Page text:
Symbols are objects, characters, figures, or colors used to represent abstract ideas or concepts.

The River Shannon

The symbolism of the River Shannon changes as Frank’s outlook matures during his childhood and adolescence. Initially, the river symbolizes Limerick’s bleakness and the brooding desolation of Frank’s childhood. Frank associates the river with the endless rain that torments Limerick, which he describes as a virulent disease-carrying wetness that causes people to fall sick with coughs, asthma, consumption, and other diseases. As the memoir progresses, Frank begins to see the river as a route out of Limerick. As a result, it comes to symbolize escape, movement, and freedom. When Frank throws Mrs. Finucane’s ledger into the river—thus liberating all of her remaining debtors—he suggests that soon he, like the ledger, will use the river to leave Ireland behind and set sail across the Atlantic.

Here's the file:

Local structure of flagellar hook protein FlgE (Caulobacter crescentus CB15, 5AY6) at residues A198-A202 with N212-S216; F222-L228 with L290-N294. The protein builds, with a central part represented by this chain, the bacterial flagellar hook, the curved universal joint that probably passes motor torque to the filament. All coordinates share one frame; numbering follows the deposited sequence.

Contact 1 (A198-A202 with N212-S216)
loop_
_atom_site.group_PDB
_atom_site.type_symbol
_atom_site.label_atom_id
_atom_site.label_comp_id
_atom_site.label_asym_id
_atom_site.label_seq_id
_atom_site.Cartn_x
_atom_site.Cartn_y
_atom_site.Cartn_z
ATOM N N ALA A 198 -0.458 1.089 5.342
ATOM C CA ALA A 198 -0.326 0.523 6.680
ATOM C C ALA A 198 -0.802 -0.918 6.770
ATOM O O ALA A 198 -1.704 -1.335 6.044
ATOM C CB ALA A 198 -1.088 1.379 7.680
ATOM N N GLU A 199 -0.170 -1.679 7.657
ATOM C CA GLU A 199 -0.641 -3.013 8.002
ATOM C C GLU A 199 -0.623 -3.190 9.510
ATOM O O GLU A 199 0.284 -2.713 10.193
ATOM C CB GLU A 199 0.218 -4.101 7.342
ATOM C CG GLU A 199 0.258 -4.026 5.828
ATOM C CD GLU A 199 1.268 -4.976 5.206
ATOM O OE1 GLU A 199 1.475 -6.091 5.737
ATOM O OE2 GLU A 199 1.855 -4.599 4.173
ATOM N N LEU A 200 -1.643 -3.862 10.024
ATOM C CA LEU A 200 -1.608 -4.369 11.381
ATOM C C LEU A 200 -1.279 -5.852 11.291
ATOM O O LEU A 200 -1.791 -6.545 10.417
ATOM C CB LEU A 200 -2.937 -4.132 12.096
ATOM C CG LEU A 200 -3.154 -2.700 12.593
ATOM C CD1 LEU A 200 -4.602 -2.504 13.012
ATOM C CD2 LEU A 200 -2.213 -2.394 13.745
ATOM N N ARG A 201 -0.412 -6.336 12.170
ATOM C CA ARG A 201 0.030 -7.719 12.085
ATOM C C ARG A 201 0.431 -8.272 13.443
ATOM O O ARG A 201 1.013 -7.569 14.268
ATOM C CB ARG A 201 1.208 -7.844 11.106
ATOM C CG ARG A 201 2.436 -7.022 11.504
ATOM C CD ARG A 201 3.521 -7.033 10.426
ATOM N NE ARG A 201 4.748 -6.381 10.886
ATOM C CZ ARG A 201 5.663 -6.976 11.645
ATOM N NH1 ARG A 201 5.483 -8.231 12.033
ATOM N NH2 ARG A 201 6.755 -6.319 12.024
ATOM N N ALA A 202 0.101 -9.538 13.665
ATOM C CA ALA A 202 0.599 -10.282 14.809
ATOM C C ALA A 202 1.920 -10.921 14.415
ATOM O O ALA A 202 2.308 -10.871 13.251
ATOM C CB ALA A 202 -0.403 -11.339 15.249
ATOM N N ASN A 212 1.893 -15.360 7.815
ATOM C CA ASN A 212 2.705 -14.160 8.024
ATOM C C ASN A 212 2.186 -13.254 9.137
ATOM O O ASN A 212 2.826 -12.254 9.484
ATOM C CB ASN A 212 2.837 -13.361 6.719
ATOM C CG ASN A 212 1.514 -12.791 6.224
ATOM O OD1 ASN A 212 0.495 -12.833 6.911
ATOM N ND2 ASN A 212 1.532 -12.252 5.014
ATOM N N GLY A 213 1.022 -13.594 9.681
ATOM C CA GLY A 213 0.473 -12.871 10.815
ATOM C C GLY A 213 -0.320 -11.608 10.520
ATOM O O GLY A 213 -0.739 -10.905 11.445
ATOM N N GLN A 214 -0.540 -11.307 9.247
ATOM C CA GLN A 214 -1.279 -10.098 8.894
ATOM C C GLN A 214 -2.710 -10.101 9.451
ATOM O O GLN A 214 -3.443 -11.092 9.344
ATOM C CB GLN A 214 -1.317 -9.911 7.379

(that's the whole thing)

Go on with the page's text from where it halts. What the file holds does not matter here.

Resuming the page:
Angela’s Ashes takes its name from the ashes which fall from Angela’s cigarettes and those in the fireplace at which she stares blankly. The entire setting of the narrative feels draped in ash—dark, decrepit, weak, lifeless, sunless. Angela’s ashes represent her crumbling hopes: her dreams of raising a healthy family with a supportive husband have withered and collapsed, leaving her with only cigarettes for comfort and the smoldering ashes of a fire for warmth.


Unlike other families, the McCourts cannot afford to buy eggs regularly. Eggs are a familiar yet unattainable luxury, and Frank associates them with wealth and security. They become symbols of the good life that Frank wishes to provide for himself and his family. Eggs symbolize the financial security, the satisfaction, and the indulgences available beyond the boundaries of Limerick.